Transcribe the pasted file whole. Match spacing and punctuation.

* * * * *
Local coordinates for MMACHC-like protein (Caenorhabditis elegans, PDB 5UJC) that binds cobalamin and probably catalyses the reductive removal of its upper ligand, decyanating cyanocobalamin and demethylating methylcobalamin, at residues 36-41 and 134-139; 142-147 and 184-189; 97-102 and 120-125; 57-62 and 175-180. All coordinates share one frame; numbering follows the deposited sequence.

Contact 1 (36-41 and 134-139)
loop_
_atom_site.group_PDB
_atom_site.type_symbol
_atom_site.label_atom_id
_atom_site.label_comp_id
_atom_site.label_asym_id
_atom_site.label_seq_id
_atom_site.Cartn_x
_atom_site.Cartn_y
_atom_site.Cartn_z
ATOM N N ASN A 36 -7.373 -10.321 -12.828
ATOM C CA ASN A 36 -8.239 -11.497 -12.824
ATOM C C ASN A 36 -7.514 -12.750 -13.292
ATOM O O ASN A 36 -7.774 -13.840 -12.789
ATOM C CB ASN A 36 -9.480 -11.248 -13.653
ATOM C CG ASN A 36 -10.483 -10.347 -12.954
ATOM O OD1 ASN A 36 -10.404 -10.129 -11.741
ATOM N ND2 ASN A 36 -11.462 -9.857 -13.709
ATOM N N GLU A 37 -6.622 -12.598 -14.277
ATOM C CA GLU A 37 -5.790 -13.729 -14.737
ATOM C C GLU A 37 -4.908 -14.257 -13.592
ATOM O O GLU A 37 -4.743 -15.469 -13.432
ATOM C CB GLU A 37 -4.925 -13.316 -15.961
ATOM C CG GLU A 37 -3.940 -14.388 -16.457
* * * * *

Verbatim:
Local coordinates for MMACHC-like protein (Caenorhabditis elegans, PDB 5UJC) that binds cobalamin and probably catalyses the reductive removal of its upper ligand, decyanating cyanocobalamin and demethylating methylcobalamin, at residues 36-41 and 134-139; 142-147 and 184-189; 97-102 and 120-125; 57-62 and 175-180. All coordinates share one frame; numbering follows the deposited sequence.

Contact 1 (36-41 and 134-139)
loop_
_atom_site.group_PDB
_atom_site.type_symbol
_atom_site.label_atom_id
_atom_site.label_comp_id
_atom_site.label_asym_id
_atom_site.label_seq_id
_atom_site.Cartn_x
_atom_site.Cartn_y
_atom_site.Cartn_z
ATOM N N ASN A 36 -7.373 -10.321 -12.828
ATOM C CA ASN A 36 -8.239 -11.497 -12.824
ATOM C C ASN A 36 -7.514 -12.750 -13.292
ATOM O O ASN A 36 -7.774 -13.840 -12.789
ATOM C CB ASN A 36 -9.480 -11.248 -13.653
ATOM C CG ASN A 36 -10.483 -10.347 -12.954
ATOM O OD1 ASN A 36 -10.404 -10.129 -11.741
ATOM N ND2 ASN A 36 -11.462 -9.857 -13.709
ATOM N N GLU A 37 -6.622 -12.598 -14.277
ATOM C CA GLU A 37 -5.790 -13.729 -14.737
ATOM C C GLU A 37 -4.908 -14.257 -13.592
ATOM O O GLU A 37 -4.743 -15.469 -13.432
ATOM C CB GLU A 37 -4.925 -13.316 -15.961
ATOM C CG GLU A 37 -3.940 -14.388 -16.457